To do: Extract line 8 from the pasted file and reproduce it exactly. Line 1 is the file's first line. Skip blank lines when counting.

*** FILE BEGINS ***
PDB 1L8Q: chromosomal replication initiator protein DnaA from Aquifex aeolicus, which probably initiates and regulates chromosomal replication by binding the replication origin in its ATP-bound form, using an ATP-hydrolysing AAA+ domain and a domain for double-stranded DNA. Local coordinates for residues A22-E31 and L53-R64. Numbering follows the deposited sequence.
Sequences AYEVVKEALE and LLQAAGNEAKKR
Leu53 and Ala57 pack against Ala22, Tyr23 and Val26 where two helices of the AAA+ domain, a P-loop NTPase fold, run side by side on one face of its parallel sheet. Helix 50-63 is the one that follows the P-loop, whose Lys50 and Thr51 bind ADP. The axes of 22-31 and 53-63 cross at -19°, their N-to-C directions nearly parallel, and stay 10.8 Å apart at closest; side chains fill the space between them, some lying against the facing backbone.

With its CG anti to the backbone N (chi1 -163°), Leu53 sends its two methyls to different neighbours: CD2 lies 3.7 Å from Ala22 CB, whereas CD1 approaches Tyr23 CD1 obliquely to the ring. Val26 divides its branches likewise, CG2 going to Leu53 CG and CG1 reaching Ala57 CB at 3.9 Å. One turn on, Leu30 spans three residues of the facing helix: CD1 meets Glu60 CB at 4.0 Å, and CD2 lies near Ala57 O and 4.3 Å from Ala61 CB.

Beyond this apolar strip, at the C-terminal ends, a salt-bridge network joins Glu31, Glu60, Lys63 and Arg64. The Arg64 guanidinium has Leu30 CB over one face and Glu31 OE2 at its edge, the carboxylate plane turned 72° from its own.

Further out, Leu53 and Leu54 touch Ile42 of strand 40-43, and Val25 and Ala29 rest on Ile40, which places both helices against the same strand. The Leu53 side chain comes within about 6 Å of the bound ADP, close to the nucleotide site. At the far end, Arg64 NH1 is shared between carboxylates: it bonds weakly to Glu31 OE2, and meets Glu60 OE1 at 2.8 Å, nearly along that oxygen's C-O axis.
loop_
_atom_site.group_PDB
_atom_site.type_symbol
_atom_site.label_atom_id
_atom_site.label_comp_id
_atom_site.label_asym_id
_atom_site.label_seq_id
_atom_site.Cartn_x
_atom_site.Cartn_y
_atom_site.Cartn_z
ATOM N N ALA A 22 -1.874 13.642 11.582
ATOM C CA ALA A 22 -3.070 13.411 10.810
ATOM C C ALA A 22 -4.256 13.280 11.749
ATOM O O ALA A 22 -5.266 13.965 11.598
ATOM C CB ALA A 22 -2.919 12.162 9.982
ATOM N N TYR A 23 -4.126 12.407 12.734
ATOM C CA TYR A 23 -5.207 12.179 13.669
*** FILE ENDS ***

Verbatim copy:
_atom_site.group_PDB